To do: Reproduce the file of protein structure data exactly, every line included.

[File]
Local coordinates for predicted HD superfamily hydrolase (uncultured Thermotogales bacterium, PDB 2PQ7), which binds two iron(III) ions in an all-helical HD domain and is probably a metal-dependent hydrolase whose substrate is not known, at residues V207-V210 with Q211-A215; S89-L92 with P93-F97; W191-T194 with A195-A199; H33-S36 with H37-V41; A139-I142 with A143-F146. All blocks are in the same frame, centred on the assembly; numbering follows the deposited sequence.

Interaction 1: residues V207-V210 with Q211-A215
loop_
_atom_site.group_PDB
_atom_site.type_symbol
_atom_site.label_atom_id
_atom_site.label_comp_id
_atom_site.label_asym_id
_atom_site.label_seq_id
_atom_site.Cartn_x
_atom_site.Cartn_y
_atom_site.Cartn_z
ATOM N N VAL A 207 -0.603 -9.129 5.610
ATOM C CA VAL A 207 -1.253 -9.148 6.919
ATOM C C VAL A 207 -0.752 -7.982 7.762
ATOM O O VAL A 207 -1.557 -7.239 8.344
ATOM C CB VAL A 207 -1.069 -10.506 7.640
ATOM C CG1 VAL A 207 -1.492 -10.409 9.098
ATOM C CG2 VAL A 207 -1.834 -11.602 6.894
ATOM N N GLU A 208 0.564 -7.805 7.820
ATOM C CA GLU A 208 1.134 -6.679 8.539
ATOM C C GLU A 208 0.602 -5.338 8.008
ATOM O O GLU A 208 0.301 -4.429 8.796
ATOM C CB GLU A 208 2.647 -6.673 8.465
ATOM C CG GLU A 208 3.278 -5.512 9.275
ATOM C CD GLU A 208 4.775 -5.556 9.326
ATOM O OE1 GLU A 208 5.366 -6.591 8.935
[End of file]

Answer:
Local coordinates for predicted HD superfamily hydrolase (uncultured Thermotogales bacterium, PDB 2PQ7), which binds two iron(III) ions in an all-helical HD domain and is probably a metal-dependent hydrolase whose substrate is not known, at residues V207-V210 with Q211-A215; S89-L92 with P93-F97; W191-T194 with A195-A199; H33-S36 with H37-V41; A139-I142 with A143-F146. All blocks are in the same frame, centred on the assembly; numbering follows the deposited sequence.

Interaction 1: residues V207-V210 with Q211-A215
loop_
_atom_site.group_PDB
_atom_site.type_symbol
_atom_site.label_atom_id
_atom_site.label_comp_id
_atom_site.label_asym_id
_atom_site.label_seq_id
_atom_site.Cartn_x
_atom_site.Cartn_y
_atom_site.Cartn_z
ATOM N N VAL A 207 -0.603 -9.129 5.610
ATOM C CA VAL A 207 -1.253 -9.148 6.919
ATOM C C VAL A 207 -0.752 -7.982 7.762
ATOM O O VAL A 207 -1.557 -7.239 8.344
ATOM C CB VAL A 207 -1.069 -10.506 7.640
ATOM C CG1 VAL A 207 -1.492 -10.409 9.098
ATOM C CG2 VAL A 207 -1.834 -11.602 6.894
ATOM N N GLU A 208 0.564 -7.805 7.820
ATOM C CA GLU A 208 1.134 -6.679 8.539
ATOM C C GLU A 208 0.602 -5.338 8.008
ATOM O O GLU A 208 0.301 -4.429 8.796
ATOM C CB GLU A 208 2.647 -6.673 8.465
ATOM C CG GLU A 208 3.278 -5.512 9.275
ATOM C CD GLU A 208 4.775 -5.556 9.326
ATOM O OE1 GLU A 208 5.366 -6.591 8.935